{
        $deferred = $container->get($this->serviceName);
        $listener = $deferred instanceof DeferredServiceListener
            ? $deferred->getListener()
            : $deferred;
        $listener(...$this->payload);
    }

    // serialization details intentionally left out of listing
}

What is the DeferredServiceListener? It's a decorator for an invokable handler, generally a PSR-14 event listener. The idea behind the class is to allow dispatching events normally via a PSR-14 event dispatcher in your code, but having the listener queue a task that it then processes itself.

To better understand the idea, let's look at the DeferredServiceListener:

namespace Mezzio\Swoole\Task;

use Swoole\Http\Server as SwooleHttpServer;

final class DeferredServiceListener
{
    private SwooleHttpServer $server;

    /** @var callable */
    private $listener;

    private string $serviceName;

    public function __construct(SwooleHttpServer $server, callable $listener, string $serviceName)
    {
        $this->server      = $server;
        $this->listener    = $listener;
        $this->serviceName = $serviceName;
    }

    public function __invoke(object $event) : void
    {
        $this->server->task(new ServiceBasedTask($this->serviceName, $event));
    }

    public function getListener(): callable
    {
        return $this->listener;
    }
}

In your configuration, you will use the Mezzio\Swoole\Task\DeferredServiceListenerDelegator to decorate your event listener using the above class:

// In config/autoload/dependencies.global.php:

use Mezzio\Swoole\Task\DeferredServiceListenerDelegator;

return [
    'dependences' => [
        'factories' => [
            App\Listener\UserCreationListener::class => App\Listener\UserCreationListenerFactory::class,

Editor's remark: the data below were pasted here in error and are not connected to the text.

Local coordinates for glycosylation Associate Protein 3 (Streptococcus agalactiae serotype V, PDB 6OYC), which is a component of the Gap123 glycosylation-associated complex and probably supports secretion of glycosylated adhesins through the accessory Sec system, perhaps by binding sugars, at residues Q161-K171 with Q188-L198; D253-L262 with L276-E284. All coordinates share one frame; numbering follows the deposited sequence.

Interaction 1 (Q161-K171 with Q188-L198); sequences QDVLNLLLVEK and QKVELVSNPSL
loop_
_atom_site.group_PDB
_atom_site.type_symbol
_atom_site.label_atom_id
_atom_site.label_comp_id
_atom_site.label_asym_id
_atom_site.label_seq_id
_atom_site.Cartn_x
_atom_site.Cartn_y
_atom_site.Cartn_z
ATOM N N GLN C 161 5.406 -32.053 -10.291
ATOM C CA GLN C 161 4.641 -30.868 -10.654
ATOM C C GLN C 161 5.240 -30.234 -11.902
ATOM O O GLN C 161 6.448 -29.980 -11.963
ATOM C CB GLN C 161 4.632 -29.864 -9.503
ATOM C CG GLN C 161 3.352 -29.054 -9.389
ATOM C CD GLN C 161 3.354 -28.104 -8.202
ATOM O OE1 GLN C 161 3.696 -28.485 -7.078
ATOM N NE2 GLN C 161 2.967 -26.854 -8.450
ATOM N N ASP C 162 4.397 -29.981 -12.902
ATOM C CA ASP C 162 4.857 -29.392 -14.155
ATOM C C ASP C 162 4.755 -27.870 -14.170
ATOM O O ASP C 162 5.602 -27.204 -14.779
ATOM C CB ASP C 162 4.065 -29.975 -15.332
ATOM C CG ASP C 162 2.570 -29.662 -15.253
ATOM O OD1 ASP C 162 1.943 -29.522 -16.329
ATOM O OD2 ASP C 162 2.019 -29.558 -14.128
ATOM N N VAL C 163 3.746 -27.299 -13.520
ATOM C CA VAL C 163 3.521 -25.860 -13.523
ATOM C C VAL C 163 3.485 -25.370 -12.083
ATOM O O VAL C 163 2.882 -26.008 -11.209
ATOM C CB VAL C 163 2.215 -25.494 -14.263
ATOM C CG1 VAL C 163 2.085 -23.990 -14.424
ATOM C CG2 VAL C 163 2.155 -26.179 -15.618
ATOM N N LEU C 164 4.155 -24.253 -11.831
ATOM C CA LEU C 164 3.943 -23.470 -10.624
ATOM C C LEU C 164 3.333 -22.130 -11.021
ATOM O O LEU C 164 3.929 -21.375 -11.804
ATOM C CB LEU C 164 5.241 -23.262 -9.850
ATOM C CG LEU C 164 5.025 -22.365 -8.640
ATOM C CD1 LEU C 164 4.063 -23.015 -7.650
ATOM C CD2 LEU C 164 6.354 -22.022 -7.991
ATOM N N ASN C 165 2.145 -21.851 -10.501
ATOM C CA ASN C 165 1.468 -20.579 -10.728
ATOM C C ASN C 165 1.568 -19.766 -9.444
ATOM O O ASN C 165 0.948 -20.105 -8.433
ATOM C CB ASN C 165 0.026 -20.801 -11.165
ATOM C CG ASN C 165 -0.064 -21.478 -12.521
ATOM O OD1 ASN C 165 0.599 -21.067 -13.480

],
        'delegators' => [
            App\Listener\UserCreationListener::class => [
                DeferredServiceListenerDelegator::class,
            ],
        ],
    ],
];

You would attach your listener as needed for your listener provider implementation, pulling the listener from the container:

use App\Event\UserCreationEvent;
use App\Listener\UserCreationListener;

// Example where $listenerProvider is a Psr\EventDispatcher\ListenerProviderInterface
// implementation, and defines a `listen()` method, and $container is a PSR-11
// container implementation:
$listenerProvider = $factory();
$listenerProvider->listen(UserCreationEvent::class, $container->get(UserCreationListener::class));

Somewhere in your code, you might then dispatch the UserCreationEvent:

use App\Event\UserCreationEvent;

$dispatcher->dispatch(new UserCreationEvent($someData));

At this point, since the listener is decorated in a DeferredServiceListener instance, it queues a ServiceBasedTask. When the task worker goes to invoke the ServiceBasedTask, it pulls the service from the container... which ends up decorating it as a DeferredServiceListener again. To prevent infinite recursion, where the listener keeps queueing tasks for itself, the ServiceBasedTask checks to see if we have a DeferredServiceListener, and, if so, retrieves the actual listener it decorates from it.

While this approach may seem convoluted, what it enables is the use of other services from your DI container when processing the task, including databases, caching, logging, and more. On top of that, it allows you to remove any references in your code to the Swoole HTTP server instance, isolating your code from the details of how the code actually executes behind a PSR-14 event dispatcher.

This is the recommended way to queue and process tasks with mezzio-swoole.

Examples

Manually Triggering Tasks in Handlers

Manually triggering tasks is not recommended, as it couples your application to Swoole, preventing usage in non-async paradigms as well as alternate async contexts. It can also make testing your application more difficult.